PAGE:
The major histocompatibility complex (MHC) is a fundamental part of the vertebrate immune system, and the high variability in many MHC genes is thought to play an essential role in recognition of parasites. The Przewalski's horse is extinct in the wild and all the living individuals descend from 13 founders, most of whom were captured around the turn of the century. One of the primary genetic concerns in endangered species is whether they have ample adaptive variation to respond to novel selective factors. In examining 14 Przewalski's horses that are broadly representative of the living animals, we found six different class II DRB major histocompatibility sequences. The sequences showed extensive nonsynomous variation, concentrated in the putative antigen-binding sites, and little synonymous variation. Individuals had from two to four sequences as determined by single-stranded conformation polymorphism (SSCP) analysis. On the basis of the SSCP data, phylogenetic analysis of the nucleotide sequences, and segregation in a family group, we conclude that four of these sequences are from one gene (although one sequence codes for a nonfunctional allele because it contains a stop codon) and two other sequences are from another gene. The position of the stop codon is at the same amino-acid position as in a closely related sequence from the domestic horse. Because other organisms have extensive variation at homologous loci, the Przewalski's horse may have quite low variation in this important adaptive region.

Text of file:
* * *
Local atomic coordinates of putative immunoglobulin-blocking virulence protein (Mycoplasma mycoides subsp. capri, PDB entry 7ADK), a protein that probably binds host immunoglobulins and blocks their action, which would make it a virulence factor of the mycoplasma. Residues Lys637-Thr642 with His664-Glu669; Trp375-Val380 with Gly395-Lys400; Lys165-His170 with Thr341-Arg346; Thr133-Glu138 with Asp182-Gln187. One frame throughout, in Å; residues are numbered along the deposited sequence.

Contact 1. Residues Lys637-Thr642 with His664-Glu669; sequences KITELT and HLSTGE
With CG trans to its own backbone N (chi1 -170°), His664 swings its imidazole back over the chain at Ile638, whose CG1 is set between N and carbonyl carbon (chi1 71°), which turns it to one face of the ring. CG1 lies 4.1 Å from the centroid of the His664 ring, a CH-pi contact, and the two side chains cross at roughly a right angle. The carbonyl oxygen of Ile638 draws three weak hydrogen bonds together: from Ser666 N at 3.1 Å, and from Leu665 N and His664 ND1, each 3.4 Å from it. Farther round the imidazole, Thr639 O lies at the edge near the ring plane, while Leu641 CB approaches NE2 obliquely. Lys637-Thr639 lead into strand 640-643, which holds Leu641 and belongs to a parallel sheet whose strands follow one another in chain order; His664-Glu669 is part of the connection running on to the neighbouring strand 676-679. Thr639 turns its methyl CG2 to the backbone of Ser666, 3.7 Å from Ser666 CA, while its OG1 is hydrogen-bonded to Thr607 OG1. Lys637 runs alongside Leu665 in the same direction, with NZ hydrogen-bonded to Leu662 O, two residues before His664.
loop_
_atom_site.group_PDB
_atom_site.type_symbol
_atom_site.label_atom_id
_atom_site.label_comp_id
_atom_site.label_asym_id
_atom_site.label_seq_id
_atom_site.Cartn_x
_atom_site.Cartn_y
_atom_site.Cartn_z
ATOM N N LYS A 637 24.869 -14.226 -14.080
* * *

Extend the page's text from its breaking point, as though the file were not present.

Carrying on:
|Original language||English (US)|
|Number of pages||10|
|State||Published - Aug 1999|
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